One of the primary advantages for investing in REITs is to achieve property level diversification. For example, Realty Income (O) has one of the most diverse property platforms in the REIT industry with over 2,600 properties in 49 states. Another example of a highly diversified REIT is Kimco Realty (KIM), the largest shopping center in the US with around 946 properties located in the U.S., Mexico, Canada, Puerto Rico, and Latin America.
Both Realty Income and Kimco are distinguished leaders in managing portfolio risk and they do so by delivering consistency in operational fundamentals differentiated by sustainable occupancy and income. One of the primary ways these two REITs are so predictable is because they own properties across many markets thus balancing cycle risks associated with the "ups and downs" of individual markets.
Accordingly, commercial real estate is tied closely to local economies and individual market cycles are not always in sync with national trends or averages. So far that reason, most REITs have developed risk-averse diversification strategies that mitigate portfolio concentration levels by avoiding catastrophic losses in an individual market.
Of course there are always exceptions to every rule - especially when the market risk is exceptionally low and the recovery periods are extraordinarily strong.
Washington, DC Has Great Potential
Washington, DC and Houston are the only two major metros to have recovered all of the jobs they lost in the last recession. Since then (the recession), the Washington, DC, economy has spiked and the nation's capital has recovered 124% of its post recession jobs.
In addition, the DC Metro market experienced a net migration of 188,100 new residents during the past five years. Compare that with three metros bigger than Washington, DC: New York, Los Angeles, and Chicago. They had a combined loss of 365,700 (see chart).
Washington Real Estate Investment Trust
Washington Real Estate Investment Trust (WRE), based in Rockville, MD, owns a diversified portfolio of 72 properties totaling approximately 9 million square feet of commercial space and 2,540 residential units, and land held for development. These 72 properties consist of 27 office properties, 18 medical office properties, 16 retail centers and 11 multifamily properties.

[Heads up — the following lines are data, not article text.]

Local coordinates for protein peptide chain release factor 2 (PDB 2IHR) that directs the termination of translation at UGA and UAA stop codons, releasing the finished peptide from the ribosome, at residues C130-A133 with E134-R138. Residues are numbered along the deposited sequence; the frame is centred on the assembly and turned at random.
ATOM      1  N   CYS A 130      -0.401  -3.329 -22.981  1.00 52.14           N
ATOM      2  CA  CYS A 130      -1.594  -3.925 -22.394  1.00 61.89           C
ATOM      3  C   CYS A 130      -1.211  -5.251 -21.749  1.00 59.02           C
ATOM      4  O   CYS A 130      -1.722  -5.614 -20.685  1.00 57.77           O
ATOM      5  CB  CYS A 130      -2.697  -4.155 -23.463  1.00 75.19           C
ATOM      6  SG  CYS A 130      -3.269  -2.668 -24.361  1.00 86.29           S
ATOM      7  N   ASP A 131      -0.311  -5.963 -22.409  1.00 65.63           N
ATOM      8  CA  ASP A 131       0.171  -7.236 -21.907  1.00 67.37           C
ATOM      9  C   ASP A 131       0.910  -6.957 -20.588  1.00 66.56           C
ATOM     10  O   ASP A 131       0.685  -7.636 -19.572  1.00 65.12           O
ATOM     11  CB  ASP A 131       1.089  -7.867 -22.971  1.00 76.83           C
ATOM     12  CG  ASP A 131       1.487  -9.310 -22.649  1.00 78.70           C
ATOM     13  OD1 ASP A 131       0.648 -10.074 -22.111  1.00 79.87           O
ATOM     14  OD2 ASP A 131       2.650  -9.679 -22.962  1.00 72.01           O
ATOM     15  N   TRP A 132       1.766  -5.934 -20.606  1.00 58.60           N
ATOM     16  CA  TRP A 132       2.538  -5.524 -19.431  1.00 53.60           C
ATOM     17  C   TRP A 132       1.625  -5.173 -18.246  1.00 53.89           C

WRIT has a diverse portfolio consisting of many nationally recognized tenants. The majority of the REIT's office tenants are related to professional services and healthcare. Hers is a snapshot the largest tenants (based on ABR):
WRIT disposed of its industrial properties in 2011 (sold 2.954 million square feet for around $410 million) and reduced its number of properties from 85 to 71. Some recent acquisitions include Braddock Metro Center at Alexandria, VA (345,000 square feet at $101 million), John Marshall II at Tysons Corner (233,000 square feet at $73.5 million), and Olney Village Shopping Center at Olney, MD (198,000 sf at $58 million).
In addition to diverse property sectors and tenants, WRIT has well-staggered lease expirations (see snapshot):
WRIT's conservative (38 percent debt to market cap) capitalization has resulted in an exceptionally powerful risk-adjusted income portfolio (S&P rating is BBB+ and Moody's rating is Baa1). Revenue increased around 12 percent (from 2010 through 2011) and analysts project revenue for 2012 to be in the range of $300 to $ 310 million.
Putting all of Your Eggs in One Basket
An investment in WRIT is more than an investment in an exceptional REIT but also an investment in the vibrant greater Washington region. This singular (market) approach can be described as follows:
- Washington, DC voted second best U.S. market and second best international market for real estate investment in 2011 by Association of Foreign Investors in Real Estate (AFIRE).
- The Washington DC metro regions boats the second lowest unemployment rate of all major US metros (as of 2011).
- The Greater Washington Metro Region is No. 2 in median income (in the US) and also the 4th largest metro economy (CSA). The Region also enjoys a highly educated workforce (the top 5 most educated counties in the US are in the Greater Washington Metro Region).
As one of the few US REITs that focuses on just one market area, Washington REIT has done a terrific job at executing its diverse product portfolio. In fact, WRIT has the longest track record of paying consistent dividends as the namesake REIT has been paying equal or increasing dividends for over 50 years. The stalwart REIT is one of only 11 other equity stocks (in the entire public sector) that have a longer record of dividend performance. As a dividend leader, WRIT has built an enviable five decade model around a well-balanced platform of compounded dividend payments.
WRIT has a current market capitalization of $1.913 billion (total capitalization of $3.11 billion) and the current stock price is $28.84 (52-week high was $33.79 on July 22, 2011). The current dividend yield is 6 percent and the stock is trading at a 6 percent premium discount to consensus NAV (pricing of $30.63).
One simple irony of WRIT's diversified investment platform is that risk is also reduced by not diversifying in markets outside of greater Washington, DC. By definition, a diversified REIT will have less risk than the weighted average if its constituent REITs and unlike most others, WRIT has been able to avoid risk by concentrating on one predominant market area.
So simply said, Washington Real Estate Investment Trust is a unique bird that has all of its eggs in one basket. The basket is made up of exceptionally powerful demographics and the distinguishable characteristics are defined by consistency and durability. The eggs are made of golden dividends that are also the trademark for the bird we often call the SWAN (sleep well at night).
Disclosure: I have no positions in any stocks mentioned, and no plans to initiate any positions within the next 72 hours.